juvenile justice

1:56pm

Wed January 8, 2014

Youth Radio: Uncovering injustice in the justice system

Lead in text: 
From our partners at Youth Radio.
Source: Youthradio · Via: Brandon McFarland
This week on the Youth Radio Podcast, we take a close look at two policies within the juvenile justice system: sentencing and restitution, the practice of making youth offenders pay fines to the state, and to the victims of their crimes.

5:23pm

Tue October 15, 2013
Cops & Courts

County rehabilitation camps absorbing California's young offenders

Tina Hayes School of Etiquette Class

California has been in an ongoing struggle trying to figure out how to deal with overcrowding in prisons. The problems extend to the Division of Juvenile Justice, where the state’s most serious young offenders are held. For youth from Alameda County, being sent to one of the DJJ facilities is one of the worst alternatives. They’re spread out all over the state, which means it can be hard to keep family connections, and complaints of abuse and unsafe conditions have dogged the system for more than a decade.

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11:33am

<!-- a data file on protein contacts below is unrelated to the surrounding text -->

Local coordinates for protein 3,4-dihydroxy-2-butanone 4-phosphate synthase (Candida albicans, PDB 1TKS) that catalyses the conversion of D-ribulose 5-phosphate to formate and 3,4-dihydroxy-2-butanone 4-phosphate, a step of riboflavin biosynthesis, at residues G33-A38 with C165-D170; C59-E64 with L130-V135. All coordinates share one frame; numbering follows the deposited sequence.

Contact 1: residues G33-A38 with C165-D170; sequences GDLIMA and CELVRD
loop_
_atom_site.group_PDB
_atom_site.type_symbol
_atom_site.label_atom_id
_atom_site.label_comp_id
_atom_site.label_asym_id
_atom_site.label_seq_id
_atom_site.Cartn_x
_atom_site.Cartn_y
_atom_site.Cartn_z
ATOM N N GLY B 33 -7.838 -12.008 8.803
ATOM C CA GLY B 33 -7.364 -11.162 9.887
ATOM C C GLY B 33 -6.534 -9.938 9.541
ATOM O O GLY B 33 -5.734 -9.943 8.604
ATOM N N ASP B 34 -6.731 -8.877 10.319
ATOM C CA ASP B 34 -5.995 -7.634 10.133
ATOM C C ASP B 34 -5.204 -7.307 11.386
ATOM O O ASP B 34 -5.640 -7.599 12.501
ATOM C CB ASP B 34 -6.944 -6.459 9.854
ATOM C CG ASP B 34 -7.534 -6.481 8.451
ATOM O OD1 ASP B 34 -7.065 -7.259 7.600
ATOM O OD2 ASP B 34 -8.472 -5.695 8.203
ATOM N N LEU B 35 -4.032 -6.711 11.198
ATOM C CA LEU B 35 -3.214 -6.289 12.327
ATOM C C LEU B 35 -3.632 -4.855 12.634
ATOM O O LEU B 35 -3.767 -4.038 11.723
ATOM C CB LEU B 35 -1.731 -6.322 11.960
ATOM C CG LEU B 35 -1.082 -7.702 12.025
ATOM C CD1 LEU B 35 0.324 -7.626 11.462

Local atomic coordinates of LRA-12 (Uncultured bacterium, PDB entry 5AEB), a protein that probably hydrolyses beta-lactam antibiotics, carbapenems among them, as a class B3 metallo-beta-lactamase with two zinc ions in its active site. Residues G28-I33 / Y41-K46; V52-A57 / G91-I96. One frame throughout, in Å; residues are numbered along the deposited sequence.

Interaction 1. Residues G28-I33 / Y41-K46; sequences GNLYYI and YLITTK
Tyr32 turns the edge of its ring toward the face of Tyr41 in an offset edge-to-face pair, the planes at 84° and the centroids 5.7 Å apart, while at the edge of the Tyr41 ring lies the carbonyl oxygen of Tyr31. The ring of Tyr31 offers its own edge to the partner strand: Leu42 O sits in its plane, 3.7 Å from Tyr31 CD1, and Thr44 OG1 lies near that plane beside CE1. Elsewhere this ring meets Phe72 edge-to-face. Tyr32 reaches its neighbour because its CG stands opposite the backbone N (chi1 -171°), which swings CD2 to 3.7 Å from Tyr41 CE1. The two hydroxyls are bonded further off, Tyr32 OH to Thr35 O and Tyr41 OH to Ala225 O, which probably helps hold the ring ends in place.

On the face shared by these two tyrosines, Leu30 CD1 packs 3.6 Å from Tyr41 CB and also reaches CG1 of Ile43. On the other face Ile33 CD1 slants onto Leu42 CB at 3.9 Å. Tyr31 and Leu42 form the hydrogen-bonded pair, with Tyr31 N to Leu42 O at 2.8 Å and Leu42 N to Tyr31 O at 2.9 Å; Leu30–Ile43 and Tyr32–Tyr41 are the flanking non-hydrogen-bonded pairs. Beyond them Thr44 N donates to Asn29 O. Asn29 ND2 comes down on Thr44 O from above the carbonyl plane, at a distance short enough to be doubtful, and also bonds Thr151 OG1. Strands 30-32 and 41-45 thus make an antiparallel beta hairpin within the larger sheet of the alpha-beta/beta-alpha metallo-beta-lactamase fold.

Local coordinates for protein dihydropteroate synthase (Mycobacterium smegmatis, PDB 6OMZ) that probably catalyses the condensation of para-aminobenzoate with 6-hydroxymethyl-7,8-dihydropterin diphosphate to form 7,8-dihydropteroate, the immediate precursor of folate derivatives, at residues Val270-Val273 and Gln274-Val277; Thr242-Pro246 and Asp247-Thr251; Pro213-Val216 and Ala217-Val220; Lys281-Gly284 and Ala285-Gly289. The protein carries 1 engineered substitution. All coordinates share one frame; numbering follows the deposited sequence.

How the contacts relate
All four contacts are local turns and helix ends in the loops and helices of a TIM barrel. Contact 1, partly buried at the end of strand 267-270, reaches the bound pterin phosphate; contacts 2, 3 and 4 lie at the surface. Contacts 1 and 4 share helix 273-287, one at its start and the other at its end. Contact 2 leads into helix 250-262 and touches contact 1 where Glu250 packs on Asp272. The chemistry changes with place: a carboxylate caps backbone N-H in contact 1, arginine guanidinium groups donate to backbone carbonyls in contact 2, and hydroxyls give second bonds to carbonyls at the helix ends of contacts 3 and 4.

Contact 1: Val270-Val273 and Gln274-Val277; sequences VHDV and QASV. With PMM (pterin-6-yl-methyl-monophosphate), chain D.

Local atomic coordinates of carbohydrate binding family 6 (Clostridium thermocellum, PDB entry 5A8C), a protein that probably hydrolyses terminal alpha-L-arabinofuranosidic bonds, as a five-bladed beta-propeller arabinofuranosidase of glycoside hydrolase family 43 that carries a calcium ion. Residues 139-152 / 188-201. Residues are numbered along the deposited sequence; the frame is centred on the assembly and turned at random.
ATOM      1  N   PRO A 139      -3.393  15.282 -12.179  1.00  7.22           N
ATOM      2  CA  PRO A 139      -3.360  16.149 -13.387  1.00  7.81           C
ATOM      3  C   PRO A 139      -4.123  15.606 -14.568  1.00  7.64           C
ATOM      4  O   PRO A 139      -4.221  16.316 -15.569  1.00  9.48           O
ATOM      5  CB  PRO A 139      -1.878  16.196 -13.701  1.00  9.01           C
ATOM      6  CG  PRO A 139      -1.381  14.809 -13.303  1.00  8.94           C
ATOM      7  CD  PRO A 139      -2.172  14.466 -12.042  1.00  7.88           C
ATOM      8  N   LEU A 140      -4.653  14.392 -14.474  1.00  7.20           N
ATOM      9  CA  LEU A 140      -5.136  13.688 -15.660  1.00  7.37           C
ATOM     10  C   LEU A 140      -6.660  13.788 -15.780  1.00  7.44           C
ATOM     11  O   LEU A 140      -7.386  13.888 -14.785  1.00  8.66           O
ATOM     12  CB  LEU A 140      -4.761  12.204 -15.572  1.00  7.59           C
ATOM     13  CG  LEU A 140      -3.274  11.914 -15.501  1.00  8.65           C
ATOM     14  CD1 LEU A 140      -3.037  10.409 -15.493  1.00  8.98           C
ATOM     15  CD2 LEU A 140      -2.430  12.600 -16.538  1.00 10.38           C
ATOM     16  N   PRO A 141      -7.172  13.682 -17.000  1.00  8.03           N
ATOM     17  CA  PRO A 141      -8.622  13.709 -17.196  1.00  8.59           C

Thu September 19, 2013
Education

Youth Radio: Study shows negative impact of police in Oakland schools

A recent study by the Black Organizing Project, Public Counsel, and the ACLU, shows  that the police presence in Oakland schools has a negative impact on students. School policing isn’t a new topic but since the Newtown, Connecticut school shooting, administrators and school officials have been pushing for even more police presence in schools. But statistics show that the police aren’t helping.

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2:07pm

Thu August 22, 2013
Education

Youth Radio: Staying off probation, and teaching others how

In 2008, Reinaldi Gilder promised himself that he would never go back to jail. Since his release in December of that year, he’s not only managed to keep his word, he has also shown others that they can do the same.

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4:18pm

Wed July 31, 2013
Cops & Courts

Clearing a criminal record for a juvenile comes at a cost

It was a little past seven o’clock on a late summer morning in Fremont, California, and 18-year-old D was already running late. At six-foot-one, with black hair and designer glasses, he looks like an Indian version of Clark Kent. It was an important occasion for D, which by the way, isn’t really his name. He asked not to be identified, since that would have defeated the entire purpose of what he was trying to do that day.

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